“Let me explain,” he says. “Evidently there's been rumors for over a century in government circles that some sort of non-Earth-based society left clues for a way to contact them when we—humanity—were at a developmental stage where we could properly decipher them. According to these rumors, these clues are supposed to be seeded throughout our history. And that cipher that I cracked? According to the President's Book, it was found on the back of the Lansdowne portrait of George Washington—the same copy that was carried from the President's Mansion in 1814 when the British set fire to the capitol. No one knew how the cipher could have been added, and it was written in a strange hand. The cipher itself wasn't invented until World War II—long, long after everyone who knew of what they called the Washington Secret had been sworn into secrecy.

“After I broke the cipher, a general—he didn't leave his name—came and took any information I had about it. That was right before I moved back in here, Abigail, that's why you didn't see them. I hadn't heard anything else from them, until a few days ago, when they asked me to read up on a few things—the Hindenburg, the Alamo, the Tower of Pisa, and so on, a complete hodgepodge of things, and asked me to pack for a small vacation starting tomorrow. Ordered more than asked, but really, who's counting. And no, I couldn't tell you anything, Riley, I was sworn to secrecy, and rather creatively threatened on behalf of my life and everyone I care about, for the record.”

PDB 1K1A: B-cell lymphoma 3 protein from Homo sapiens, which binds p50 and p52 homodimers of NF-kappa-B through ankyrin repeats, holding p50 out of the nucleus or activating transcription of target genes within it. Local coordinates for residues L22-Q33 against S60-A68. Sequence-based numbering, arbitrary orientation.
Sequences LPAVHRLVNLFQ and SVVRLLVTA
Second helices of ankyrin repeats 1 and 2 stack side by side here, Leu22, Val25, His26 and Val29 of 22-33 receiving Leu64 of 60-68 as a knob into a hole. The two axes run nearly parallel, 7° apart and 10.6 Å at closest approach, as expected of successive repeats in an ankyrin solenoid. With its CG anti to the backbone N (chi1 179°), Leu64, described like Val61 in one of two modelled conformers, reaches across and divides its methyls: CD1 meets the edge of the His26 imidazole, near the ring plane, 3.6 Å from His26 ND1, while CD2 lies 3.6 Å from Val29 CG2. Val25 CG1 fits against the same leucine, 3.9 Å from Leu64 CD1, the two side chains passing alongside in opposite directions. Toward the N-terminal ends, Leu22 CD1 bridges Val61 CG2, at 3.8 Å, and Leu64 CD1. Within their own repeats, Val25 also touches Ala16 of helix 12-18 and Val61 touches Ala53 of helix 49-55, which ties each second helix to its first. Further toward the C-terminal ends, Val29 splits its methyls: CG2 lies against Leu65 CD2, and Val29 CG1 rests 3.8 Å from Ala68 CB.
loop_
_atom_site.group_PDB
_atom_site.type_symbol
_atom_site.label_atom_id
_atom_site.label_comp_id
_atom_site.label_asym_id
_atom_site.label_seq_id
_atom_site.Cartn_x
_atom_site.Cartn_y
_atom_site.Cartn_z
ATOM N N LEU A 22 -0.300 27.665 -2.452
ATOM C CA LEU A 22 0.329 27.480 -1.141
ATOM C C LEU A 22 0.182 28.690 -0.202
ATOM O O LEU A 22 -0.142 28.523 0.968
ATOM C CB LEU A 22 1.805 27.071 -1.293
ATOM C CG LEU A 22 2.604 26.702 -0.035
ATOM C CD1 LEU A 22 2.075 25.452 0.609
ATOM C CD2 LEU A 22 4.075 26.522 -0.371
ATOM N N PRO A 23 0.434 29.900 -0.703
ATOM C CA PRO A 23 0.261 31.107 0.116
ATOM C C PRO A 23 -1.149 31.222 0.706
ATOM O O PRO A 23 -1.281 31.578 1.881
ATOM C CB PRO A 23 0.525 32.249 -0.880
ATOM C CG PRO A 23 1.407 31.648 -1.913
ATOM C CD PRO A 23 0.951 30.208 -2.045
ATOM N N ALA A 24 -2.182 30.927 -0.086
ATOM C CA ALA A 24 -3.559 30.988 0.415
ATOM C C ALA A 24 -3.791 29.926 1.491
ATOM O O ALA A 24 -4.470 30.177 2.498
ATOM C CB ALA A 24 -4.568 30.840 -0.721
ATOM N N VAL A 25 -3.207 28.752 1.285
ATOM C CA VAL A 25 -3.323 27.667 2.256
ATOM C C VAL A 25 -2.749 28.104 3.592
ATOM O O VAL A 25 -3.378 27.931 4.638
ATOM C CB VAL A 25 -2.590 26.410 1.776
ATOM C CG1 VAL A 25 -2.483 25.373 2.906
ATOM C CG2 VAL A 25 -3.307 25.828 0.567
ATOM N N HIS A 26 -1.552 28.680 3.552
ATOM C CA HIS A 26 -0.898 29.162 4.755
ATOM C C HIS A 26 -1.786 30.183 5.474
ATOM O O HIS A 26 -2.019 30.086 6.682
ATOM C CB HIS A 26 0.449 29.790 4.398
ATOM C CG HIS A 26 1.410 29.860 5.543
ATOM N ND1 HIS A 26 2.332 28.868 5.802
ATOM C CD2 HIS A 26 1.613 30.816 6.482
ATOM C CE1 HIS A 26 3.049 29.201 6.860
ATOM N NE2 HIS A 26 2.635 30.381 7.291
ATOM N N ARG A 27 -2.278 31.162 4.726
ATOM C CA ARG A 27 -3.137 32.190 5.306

Riley, who's always been a good listener, has about two hundred thousand questions, but this time Abigail beats him to the punch.

“Well, what are you solving now? And can we help?”

Ben smiles crookedly. “It's probably dangerous.”

“Has that ever stopped us before?” she asks.

“I mean, it probably should've, but now we're totally in,” Riley says. Ben laughs, and shakes his head, his eyes suspiciously fond.




The next morning, two men in black escort them to a black car and proceed to blindfold them, and Riley's somewhat second-guessing his volunteering, but also more than a little annoyed that Ben had been about to take this joyride on his own. The men in black take them to some sort of government facility, and stick them in a small room with a table, where Riley proceeds to think about claustrophobia and other anxieties with increasing nervousness.